Linux Ham Software

2020-03-06 1508

    Chirp - Python-based program for programming memory channels and configurations of radios. Recommended for use especially with cheap chinese radios like the Baofengs. Often works better than commercial programs that come with the radios. Requires python packages, python-serial and python-libxml2, for use. (Warning multiple xml packages may exist for python. The python-libxml2 package should be the only one needed; install python-lxml just in case it doesn't work.)

    FLDigi - A suite of programs for operating Digital Modes and CW (Morse Code). FLDigi itself is the main program but also includes other utilities: flwrap (message wrapper with checksums), flmsg (report formatter), flarq (beacon messages) and flrig (rig or radio control). Not all distros carry the full suite or do not indicate they do. Each program is their own package but some distros (like PCLOS) only indicate that fligi is available.

    gPredict - Gui program for monitoring satellite positions and tracking movements over the Earth (including the ISS). Can be used to track Amateur Radio or commercial satellites. Has the ability to download more data for other satellite positions. Will display path of selected satellite over a map of the Earth or a diagram for overhead path. Useful and a bit fun to use. Note that there are multiple predict packages in some distros, here I speak of "gpredict" there is also "predict" which is a server programand requires a separate UI client (predict-gsat).

    See my Electronics page for recommendations on additional programs for Linux and Amateur Radio. Some Electronics programs are also useful for the Amateur Radio hobby (like circuit design or uploading firmware).

Linux Operating Systems

2020-03-06 1508

    Slackware - Linux grand-daddy; has been around for awhile. A simple to install and use distro, as long as you don't mess with it. It isn't set up for novices and can be easily broken if you do not know what you are doing. The advantage is that it can be configured anyway you want it and install whatever software you want. Provided you can do it yourself of course. [Recommended for techies]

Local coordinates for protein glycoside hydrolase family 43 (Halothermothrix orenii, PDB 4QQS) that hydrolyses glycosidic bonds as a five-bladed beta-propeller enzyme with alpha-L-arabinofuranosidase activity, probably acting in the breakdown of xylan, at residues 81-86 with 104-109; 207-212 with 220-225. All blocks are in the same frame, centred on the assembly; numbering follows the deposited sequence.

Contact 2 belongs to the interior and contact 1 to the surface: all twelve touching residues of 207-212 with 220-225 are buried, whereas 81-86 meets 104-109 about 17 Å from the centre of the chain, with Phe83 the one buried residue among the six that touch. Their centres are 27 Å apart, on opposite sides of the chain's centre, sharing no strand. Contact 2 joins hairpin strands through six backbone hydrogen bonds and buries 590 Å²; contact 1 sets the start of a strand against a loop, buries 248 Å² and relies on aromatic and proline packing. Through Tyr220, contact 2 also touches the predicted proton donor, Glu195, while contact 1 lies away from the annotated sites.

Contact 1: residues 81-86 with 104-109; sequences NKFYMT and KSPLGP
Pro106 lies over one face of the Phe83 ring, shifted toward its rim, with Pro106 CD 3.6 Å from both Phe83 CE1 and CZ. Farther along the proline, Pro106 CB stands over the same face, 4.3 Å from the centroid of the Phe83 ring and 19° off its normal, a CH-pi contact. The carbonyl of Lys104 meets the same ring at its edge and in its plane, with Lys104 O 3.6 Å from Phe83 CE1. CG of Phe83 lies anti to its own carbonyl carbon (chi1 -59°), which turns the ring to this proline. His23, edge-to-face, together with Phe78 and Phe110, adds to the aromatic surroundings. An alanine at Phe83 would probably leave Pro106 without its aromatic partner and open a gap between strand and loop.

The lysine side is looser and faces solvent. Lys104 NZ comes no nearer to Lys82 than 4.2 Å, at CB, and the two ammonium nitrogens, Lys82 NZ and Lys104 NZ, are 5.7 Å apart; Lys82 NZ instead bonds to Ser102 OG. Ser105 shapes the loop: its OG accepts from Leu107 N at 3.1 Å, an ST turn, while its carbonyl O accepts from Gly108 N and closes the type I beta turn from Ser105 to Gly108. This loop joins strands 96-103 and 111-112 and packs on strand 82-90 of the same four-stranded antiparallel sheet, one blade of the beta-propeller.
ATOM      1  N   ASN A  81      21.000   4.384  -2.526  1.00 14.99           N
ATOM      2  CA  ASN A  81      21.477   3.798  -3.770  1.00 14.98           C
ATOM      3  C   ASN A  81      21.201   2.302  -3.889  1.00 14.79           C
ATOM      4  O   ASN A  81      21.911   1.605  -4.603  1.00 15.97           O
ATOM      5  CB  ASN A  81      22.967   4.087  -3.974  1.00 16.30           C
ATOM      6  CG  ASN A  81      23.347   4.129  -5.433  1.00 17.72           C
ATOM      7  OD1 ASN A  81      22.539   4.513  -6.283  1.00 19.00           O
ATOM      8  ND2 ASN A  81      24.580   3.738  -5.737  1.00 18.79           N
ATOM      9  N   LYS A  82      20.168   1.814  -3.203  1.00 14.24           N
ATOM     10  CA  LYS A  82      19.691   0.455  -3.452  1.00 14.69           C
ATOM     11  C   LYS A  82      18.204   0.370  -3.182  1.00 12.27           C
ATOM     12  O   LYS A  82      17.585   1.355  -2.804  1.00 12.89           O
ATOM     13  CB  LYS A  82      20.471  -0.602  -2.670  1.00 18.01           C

PCLOS - Easy to use RPM-based distro, has its roots in Mepis and AntiX Linux distros. Developer drama has lead to division of teams and the start of PCLOS as its own distro. Easy to install (provided you cooperate and don't try a wierd setup), and has several desktops to choose from (KDE, XFCE or some community-based options, like LXDE or Trinity). Just stick with KDE and you should be fine. Not as feature rich as some distros and a little bare in the repos but not a bad system and great for beginners. [Recommended for |\|0085 or |\|3\/\/85]

    Linux From Scratch - The absolute bare-bones distro; built it yourself. The ongoing project that provides a book and source code to build your own linux operating system. Not for the faint of heart but the only real difficulty is setting up your PC for cross-compiling and retaining that configuration across reboots. Only creates a commandline based system, a graphical desktop is installed in BLFS (Beyond LFS). [Recommended for real techies, who know what they are doing]

    BSD - the other Unix. I mean FreeBSD but there are other variants. This is the grand-daddy of all Operating Systems, older than DOS / Windows. FreeBSD is the best choice but is a bit difficult to install and the devs don't plan on changing that, they expect people to do it themselves. It is stable and good production quality. Runs just about everywhere and on any machine. There are easier to install variants like GhostBSD which is based on a FreeBSD clone called TrueOS (formerly PC-BSD, based on FreeBSD). But like similar warnings, if you are expecting some wierd setup, stick with FreeBSD. GhostBSD is a bit straight forward and you can't do things like encrypted systems. [Recommended for real techies]

    Amateur Radio Specific - I haven't seen a decent ham radio specific distro of any OS. There used to be the HamFreeSBIE which was a FreeBSD LiveCD that you could run from a disc, but I don't think anyone maintains it anymore. There used to be a PSK31 variant of RedHat/Fedora called PSK-Linux (or something similar) but it has disappeared too. Right now I think the only dedicated Distro to Amateur Radio is Skywave Linux which is based on Ubuntu and dedicated to SDR or Digital Modes. It does not appear to have development software like Arduino or CAD programs for circuits. Debian has what they call a "spin" which includes ham software already installed, Red Hat / Fedora also does "spins". [No recommendations; HamFreeSBIE if it is still around]